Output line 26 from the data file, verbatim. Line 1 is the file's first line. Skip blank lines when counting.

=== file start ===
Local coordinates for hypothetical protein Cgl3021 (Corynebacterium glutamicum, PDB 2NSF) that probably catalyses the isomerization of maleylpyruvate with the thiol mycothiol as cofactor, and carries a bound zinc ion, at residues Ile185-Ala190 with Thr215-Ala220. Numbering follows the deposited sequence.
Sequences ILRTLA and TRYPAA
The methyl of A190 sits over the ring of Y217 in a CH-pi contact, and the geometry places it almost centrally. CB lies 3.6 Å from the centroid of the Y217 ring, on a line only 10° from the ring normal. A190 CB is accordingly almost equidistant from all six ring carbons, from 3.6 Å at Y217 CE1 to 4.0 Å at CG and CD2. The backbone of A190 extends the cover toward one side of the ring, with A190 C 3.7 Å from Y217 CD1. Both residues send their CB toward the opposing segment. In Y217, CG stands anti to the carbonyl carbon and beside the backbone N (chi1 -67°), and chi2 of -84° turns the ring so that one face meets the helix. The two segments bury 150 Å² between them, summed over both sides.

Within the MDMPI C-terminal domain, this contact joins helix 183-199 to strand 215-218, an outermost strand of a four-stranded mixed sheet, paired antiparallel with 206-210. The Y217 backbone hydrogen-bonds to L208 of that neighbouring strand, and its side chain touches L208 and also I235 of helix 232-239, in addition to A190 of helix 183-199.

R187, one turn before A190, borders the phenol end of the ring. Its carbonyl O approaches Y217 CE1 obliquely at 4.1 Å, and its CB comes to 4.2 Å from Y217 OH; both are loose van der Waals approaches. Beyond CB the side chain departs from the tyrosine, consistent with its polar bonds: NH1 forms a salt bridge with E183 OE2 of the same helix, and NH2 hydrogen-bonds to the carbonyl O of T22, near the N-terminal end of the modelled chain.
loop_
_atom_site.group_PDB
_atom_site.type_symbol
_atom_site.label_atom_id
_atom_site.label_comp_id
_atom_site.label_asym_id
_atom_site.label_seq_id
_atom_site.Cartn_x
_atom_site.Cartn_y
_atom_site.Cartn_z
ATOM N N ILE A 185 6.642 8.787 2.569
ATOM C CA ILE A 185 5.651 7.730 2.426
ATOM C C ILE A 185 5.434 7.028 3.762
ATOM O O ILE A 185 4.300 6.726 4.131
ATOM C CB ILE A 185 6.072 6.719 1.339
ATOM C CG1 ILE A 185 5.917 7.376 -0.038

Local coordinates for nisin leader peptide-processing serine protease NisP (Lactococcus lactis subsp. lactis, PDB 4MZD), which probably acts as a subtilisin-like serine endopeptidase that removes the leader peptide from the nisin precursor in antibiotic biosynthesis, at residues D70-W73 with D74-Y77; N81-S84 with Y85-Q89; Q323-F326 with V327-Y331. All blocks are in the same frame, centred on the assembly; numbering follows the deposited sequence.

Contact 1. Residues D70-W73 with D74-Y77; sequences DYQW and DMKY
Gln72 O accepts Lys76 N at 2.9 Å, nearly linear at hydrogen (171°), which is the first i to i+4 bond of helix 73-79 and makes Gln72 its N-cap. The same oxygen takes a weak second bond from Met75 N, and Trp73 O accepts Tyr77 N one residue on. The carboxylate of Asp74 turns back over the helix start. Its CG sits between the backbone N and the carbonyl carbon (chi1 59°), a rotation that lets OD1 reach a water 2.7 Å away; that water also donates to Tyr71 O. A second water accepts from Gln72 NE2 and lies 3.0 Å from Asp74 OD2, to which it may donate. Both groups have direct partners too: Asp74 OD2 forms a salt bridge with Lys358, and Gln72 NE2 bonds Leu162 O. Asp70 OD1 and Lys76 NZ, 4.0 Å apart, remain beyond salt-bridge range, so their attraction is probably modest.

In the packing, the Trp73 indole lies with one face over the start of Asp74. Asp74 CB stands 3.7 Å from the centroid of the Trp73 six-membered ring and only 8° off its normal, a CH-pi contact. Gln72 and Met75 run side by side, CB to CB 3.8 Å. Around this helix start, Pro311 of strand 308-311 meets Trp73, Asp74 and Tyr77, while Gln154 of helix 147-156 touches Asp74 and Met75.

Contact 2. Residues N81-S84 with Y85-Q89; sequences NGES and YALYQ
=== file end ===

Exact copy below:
Contact 2. Residues N81-S84 with Y85-Q89; sequences NGES and YALYQ